[Beowulf] Clusters just got more important - AMD's roadmap

Vincent Diepeveen diep at xs4all.nl
Wed Feb 8 13:41:34 EST 2012


On Feb 8, 2012, at 6:15 PM, Mark Hahn wrote:

>> The APU concept has a few interesting points but certainly also a  
>> few major
>> problems (when comparing it to a cpu + stand alone gpu setup):
>>
>> * Memory bandwidth to all those FPUs
>
> well, sorta.  my experience with GP-GPU programming today is that your
> first goal is to avoid touching anything offchip anyway (spilling,  
> etc),
> so I'm not sure this is a big problem.  obviously, the integrated GPU
> is a small slice of a "real" add-in GPU, so needs proportionately
> less bandwidth.

Most of the code that's real fast on gpgpu simply doesn't leave the  
compute units at all.

For outsiders: a compute unit is basically 1 vector core (or SIMD) of  
a gpu with its own registers and its
own shared memory (64 KB or so at nvidia + registers which is quite a  
tad and 32 KB sharedmemory for AMD + a big multiple of that for local  
registers)

So that's 64 PE's (processing elements) at newer generation AMD's  
(6000 and 7000 series), or 32 at nvidia.
Nvidia has 512 PE's and latest AMD has 2048 PE's.

You really don't want to touch the RAM much in gpgpu computing. RAM  
slows down.
There is zero difference from programming model there between AMD and  
Nvidia gpu's.

Anything that does other stuff than just inside a compute unit of 32  
or 64 'cores'  is not gonna scale well.

Good example is the Trial Factorisation for Mersenne that works at  
Nvidia very well in CUDA.

Basically candidates get generated at cpu's, shipped a bunch to the  
gpu, then all calculations occur within a compute unit for a bunch of
candidates.

The problem there you stumble upon as well is not so much the  
bandwidth from cpu to gpu. It's simply the problem
that the CPU's are not fast enough to generate candidates for the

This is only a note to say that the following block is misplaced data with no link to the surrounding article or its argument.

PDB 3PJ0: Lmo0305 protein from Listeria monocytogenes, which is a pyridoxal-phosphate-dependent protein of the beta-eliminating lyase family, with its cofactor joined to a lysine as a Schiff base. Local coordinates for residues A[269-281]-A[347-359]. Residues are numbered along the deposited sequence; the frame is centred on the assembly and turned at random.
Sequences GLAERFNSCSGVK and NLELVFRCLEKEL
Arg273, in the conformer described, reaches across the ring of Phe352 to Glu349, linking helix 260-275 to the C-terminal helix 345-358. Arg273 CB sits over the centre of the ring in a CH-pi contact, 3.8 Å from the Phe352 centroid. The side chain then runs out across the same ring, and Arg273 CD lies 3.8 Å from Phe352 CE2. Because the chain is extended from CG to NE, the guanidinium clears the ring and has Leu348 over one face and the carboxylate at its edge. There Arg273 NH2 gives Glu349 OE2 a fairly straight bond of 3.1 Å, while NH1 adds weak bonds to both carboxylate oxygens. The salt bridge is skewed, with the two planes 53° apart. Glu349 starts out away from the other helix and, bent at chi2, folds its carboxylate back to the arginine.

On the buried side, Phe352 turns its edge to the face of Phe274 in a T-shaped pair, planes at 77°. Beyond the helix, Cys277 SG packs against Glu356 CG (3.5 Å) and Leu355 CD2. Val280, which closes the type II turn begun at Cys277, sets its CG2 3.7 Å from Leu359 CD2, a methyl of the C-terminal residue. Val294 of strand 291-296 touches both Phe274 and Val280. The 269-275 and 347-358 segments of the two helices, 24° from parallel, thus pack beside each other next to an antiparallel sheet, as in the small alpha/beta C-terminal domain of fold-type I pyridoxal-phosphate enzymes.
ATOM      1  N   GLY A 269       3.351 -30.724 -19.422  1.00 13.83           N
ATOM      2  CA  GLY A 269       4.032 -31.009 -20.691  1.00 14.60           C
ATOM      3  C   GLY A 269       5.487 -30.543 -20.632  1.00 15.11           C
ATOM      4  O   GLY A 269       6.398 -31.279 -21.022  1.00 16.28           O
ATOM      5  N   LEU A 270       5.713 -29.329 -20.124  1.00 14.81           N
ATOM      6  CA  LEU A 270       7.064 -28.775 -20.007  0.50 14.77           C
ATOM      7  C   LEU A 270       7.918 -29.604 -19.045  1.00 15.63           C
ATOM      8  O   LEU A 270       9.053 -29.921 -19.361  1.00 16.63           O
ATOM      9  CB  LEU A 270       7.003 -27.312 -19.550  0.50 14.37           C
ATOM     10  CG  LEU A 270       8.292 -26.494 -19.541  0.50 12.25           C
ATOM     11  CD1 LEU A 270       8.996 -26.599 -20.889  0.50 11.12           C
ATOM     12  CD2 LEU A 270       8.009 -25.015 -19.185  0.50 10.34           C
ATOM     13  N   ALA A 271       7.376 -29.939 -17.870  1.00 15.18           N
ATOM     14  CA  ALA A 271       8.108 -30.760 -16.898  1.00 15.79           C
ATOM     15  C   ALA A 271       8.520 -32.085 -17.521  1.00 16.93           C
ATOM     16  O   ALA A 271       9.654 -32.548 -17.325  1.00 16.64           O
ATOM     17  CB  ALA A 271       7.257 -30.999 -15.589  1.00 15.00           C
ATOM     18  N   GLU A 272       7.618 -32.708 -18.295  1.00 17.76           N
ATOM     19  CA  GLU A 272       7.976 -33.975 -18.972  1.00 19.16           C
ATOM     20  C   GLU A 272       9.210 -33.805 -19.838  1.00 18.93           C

GPU, as the GPU is a 200x faster or so than CPU core.

The cpu's just can't feed the gpu as they're too slow generating  
factor candidates to keep the gpu busy.

Remember this is just a single GPU and a relative cheap one.

As for games, one would guess it's easier to scale well for graphics,  
yet they do not. Call it clumsy programming, call it bad paid coders,
call it 'not necessary to fix as we'll buy a faster gpu soon'; as a  
result you typically see that gpgpu programs that scale well,
they cause the gpu's to eat a lot more power than any game.

>
>> * Power (CPUs in servers today max out around 120W with GPUs at  
>> >250W)
>
> sure, though the other way to think of this is that you have 250W
> or so of power overhead hanging off your GPU cards.  you can amortize
> the "host overhead" by adding several GPUs, but...
>
> think of it this way: an APU is just a low-mid-end add-in GPU
> with the host integrated onto it ;)
>
> I think the real question is whether someone will produce a minimalist
> APU node.  since Llano has on-die PCIE, it seems like you'd need only
> APU, 2-4 dimms and a network chip or two.  that's going to add up to
> very little beyond the the APU's 65 or 100W TDP...  (I figure 150/node
> including PSU overhead.)
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